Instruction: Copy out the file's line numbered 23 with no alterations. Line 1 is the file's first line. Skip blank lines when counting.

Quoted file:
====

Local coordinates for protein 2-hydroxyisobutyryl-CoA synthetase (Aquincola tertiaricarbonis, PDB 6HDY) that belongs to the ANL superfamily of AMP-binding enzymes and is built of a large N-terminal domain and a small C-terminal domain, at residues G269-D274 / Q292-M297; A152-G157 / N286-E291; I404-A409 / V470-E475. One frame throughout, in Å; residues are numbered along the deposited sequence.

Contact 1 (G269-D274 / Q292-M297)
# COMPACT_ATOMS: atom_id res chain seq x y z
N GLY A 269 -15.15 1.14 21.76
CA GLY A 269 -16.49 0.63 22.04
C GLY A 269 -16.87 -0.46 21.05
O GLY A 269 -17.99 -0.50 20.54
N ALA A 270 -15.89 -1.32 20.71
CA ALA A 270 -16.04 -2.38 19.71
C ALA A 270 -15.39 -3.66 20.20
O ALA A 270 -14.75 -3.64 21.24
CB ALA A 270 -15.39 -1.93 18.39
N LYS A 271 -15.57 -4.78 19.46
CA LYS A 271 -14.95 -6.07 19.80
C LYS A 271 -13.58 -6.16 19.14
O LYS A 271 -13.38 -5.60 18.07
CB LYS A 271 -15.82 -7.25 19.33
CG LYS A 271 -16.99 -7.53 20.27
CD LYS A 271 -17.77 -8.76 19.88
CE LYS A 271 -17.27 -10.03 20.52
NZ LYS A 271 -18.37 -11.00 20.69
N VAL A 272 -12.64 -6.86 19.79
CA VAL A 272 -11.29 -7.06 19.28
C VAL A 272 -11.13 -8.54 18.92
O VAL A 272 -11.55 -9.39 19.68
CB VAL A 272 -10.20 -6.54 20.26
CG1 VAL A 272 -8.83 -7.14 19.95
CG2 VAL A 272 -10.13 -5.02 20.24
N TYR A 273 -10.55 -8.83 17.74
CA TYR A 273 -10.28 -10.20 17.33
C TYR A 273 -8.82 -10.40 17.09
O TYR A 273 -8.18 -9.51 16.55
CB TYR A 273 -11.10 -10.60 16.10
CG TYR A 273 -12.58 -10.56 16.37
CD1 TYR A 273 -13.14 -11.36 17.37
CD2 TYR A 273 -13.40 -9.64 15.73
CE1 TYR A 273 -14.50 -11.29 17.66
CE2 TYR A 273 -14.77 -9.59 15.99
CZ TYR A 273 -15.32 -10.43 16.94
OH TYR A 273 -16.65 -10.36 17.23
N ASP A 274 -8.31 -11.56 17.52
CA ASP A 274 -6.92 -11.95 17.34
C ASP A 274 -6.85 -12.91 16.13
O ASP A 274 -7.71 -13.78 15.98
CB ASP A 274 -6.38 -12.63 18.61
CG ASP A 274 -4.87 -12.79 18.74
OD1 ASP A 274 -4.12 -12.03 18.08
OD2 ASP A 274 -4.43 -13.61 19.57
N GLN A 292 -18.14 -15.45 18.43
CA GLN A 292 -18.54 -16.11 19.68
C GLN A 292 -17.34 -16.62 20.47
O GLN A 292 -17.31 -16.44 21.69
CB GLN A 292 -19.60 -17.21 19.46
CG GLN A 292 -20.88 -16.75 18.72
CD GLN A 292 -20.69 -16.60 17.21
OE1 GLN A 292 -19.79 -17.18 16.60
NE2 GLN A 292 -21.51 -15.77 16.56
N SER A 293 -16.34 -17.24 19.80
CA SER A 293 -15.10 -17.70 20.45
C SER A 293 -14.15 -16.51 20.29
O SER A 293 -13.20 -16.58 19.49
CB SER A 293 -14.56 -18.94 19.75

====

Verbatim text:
CA VAL A 272 -11.29 -7.06 19.28